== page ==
using security systems to monitor loved ones

Choosing The Right Card Reader For Your Business

When your company is looking to upgrade its security, one option is to install some type of card access system. These card readers make it harder for unwanted people to enter restricted areas, but you need to figure out which option works best for your company. By understanding how each type works, you will have an easier time choosing the appropriate model to install in your building.

Swipe Cards

Swipe cards, which resemble credit cards, are commonly used as an access control point for many businesses. These cards have magnetic strips on the back, which allow a company to store a minimal amount of data for security purposes.

Usually, this data is an employee's name and job title. The card also has information about which areas an employee can enter. For example, a basic swipe card allows an employee to enter through the front door, but the card will not allow them to enter restricted areas such as a computer server room.

The swipe cards do allow companies to customize the information, but there are a few limitations. One example is that the employee must swipe the card through the reader for it to be read. When you require all of your employees to swipe their cards before they can enter, this action can take some additional time before everyone can enter the building.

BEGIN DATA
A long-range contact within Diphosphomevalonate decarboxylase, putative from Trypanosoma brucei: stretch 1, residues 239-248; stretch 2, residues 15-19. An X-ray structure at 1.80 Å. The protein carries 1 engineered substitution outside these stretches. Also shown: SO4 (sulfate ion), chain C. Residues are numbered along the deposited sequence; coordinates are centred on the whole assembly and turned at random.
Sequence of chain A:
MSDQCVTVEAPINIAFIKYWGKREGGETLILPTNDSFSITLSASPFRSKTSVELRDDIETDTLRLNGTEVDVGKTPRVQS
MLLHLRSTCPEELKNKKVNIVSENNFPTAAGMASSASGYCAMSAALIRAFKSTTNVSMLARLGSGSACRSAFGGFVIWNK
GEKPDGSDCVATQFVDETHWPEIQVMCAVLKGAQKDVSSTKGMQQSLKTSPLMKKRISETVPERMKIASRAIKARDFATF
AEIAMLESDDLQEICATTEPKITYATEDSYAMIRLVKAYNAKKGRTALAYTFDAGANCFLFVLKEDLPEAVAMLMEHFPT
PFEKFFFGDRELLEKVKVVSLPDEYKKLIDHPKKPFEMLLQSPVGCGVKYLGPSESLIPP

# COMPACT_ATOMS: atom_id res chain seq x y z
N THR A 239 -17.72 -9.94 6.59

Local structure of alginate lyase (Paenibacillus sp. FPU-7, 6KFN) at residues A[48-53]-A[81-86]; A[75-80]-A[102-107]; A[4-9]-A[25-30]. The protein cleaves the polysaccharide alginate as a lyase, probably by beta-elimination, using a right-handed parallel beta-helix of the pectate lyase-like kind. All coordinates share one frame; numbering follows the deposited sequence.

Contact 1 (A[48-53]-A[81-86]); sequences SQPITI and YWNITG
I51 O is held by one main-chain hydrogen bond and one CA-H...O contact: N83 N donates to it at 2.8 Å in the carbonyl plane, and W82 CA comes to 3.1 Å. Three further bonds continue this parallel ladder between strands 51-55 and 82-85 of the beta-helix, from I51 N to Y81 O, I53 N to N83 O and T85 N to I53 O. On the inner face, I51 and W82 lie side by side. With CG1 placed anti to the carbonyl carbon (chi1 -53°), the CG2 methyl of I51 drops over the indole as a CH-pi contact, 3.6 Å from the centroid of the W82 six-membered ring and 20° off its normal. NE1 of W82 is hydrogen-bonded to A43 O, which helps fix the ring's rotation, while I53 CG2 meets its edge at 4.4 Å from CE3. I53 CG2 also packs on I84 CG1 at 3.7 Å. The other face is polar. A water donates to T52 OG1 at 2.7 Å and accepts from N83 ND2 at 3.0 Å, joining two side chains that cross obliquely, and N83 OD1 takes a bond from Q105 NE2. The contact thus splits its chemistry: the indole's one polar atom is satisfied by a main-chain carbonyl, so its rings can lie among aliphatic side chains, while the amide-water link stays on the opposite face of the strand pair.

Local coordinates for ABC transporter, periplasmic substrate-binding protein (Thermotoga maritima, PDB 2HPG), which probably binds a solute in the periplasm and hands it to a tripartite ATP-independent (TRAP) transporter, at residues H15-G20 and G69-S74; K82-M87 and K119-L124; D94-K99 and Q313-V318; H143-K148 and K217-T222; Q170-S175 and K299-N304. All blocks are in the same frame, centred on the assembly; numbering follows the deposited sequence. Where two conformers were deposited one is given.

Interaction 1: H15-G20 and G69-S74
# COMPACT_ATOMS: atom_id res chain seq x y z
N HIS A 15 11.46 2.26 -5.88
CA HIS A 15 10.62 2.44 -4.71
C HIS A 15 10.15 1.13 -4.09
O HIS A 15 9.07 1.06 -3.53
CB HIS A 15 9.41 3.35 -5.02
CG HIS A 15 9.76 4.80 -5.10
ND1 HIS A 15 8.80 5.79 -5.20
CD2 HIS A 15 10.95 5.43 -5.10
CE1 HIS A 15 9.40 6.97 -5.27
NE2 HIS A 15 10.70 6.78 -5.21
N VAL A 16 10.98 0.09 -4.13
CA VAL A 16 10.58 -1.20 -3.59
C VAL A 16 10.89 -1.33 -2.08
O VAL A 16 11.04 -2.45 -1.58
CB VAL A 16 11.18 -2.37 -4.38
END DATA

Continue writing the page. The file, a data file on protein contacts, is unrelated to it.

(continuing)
Proximity Readers

When you want to reduce the amount of time it takes your employees to enter the building, you can choose a proximity reader instead. With these readers, the card only has to pass near or in front of the device for the card to be read.

The cards hold the same amount of information as a swipe card. The biggest difference is that these cards use radio waves to communicate the same information with the electronic device. Once the card is close enough, the reader gathers the information, and it can unlock doors or allow employees to use an elevator that is not accessible by the general public.

Smart Cards

Some companies have expanded the proximity readers further and have installed microchips within the cards, which are referred to as "smart" cards. The microchips use radio waves as well to communicate with the electronic device, but the cards can hold more information. The additional information held on the card can be for security purposes such as a photograph of the employee and the records for how many times the card has been used each day.